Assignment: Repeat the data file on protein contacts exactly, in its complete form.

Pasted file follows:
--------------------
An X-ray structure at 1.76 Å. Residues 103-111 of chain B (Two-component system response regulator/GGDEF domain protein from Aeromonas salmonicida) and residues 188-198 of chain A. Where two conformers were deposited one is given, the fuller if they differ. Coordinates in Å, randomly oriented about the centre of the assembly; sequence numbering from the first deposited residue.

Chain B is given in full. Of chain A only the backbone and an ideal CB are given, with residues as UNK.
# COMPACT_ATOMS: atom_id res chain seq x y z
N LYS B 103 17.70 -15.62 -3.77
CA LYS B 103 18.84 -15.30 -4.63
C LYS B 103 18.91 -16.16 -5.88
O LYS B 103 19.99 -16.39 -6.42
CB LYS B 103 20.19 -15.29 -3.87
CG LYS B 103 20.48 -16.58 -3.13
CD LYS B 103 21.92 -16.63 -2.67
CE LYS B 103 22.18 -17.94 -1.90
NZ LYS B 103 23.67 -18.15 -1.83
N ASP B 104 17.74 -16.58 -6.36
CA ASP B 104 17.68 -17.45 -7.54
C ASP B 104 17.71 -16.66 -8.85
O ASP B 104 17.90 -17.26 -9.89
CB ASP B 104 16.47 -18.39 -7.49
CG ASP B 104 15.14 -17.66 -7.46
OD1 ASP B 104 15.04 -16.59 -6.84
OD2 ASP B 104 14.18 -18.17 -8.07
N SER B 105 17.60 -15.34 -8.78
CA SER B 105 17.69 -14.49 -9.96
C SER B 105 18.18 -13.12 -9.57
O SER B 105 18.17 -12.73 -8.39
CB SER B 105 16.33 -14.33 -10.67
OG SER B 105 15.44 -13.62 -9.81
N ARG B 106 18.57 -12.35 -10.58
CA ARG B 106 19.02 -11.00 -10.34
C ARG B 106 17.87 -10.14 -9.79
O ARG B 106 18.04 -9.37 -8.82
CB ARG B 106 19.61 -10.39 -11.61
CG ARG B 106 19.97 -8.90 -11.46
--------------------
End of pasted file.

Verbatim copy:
An X-ray structure at 1.76 Å. Residues 103-111 of chain B (Two-component system response regulator/GGDEF domain protein from Aeromonas salmonicida) and residues 188-198 of chain A. Where two conformers were deposited one is given, the fuller if they differ. Coordinates in Å, randomly oriented about the centre of the assembly; sequence numbering from the first deposited residue.

Chain B is given in full. Of chain A only the backbone and an ideal CB are given, with residues as UNK.
# COMPACT_ATOMS: atom_id res chain seq x y z
N LYS B 103 17.70 -15.62 -3.77
CA LYS B 103 18.84 -15.30 -4.63
C LYS B 103 18.91 -16.16 -5.88
O LYS B 103 19.99 -16.39 -6.42
CB LYS B 103 20.19 -15.29 -3.87
CG LYS B 103 20.48 -16.58 -3.13
CD LYS B 103 21.92 -16.63 -2.67
CE LYS B 103 22.18 -17.94 -1.90
NZ LYS B 103 23.67 -18.15 -1.83
N ASP B 104 17.74 -16.58 -6.36
CA ASP B 104 17.68 -17.45 -7.54
C ASP B 104 17.71 -16.66 -8.85
O ASP B 104 17.90 -17.26 -9.89
CB ASP B 104 16.47 -18.39 -7.49
CG ASP B 104 15.14 -17.66 -7.46
OD1 ASP B 104 15.04 -16.59 -6.84
OD2 ASP B 104 14.18 -18.17 -8.07
N SER B 105 17.60 -15.34 -8.78
CA SER B 105 17.69 -14.49 -9.96
C SER B 105 18.18 -13.12 -9.57
O SER B 105 18.17 -12.73 -8.39
CB SER B 105 16.33 -14.33 -10.67
OG SER B 105 15.44 -13.62 -9.81
N ARG B 106 18.57 -12.35 -10.58
CA ARG B 106 19.02 -11.00 -10.34
C ARG B 106 17.87 -10.14 -9.79
O ARG B 106 18.04 -9.37 -8.82
CB ARG B 106 19.61 -10.39 -11.61
CG ARG B 106 19.97 -8.90 -11.46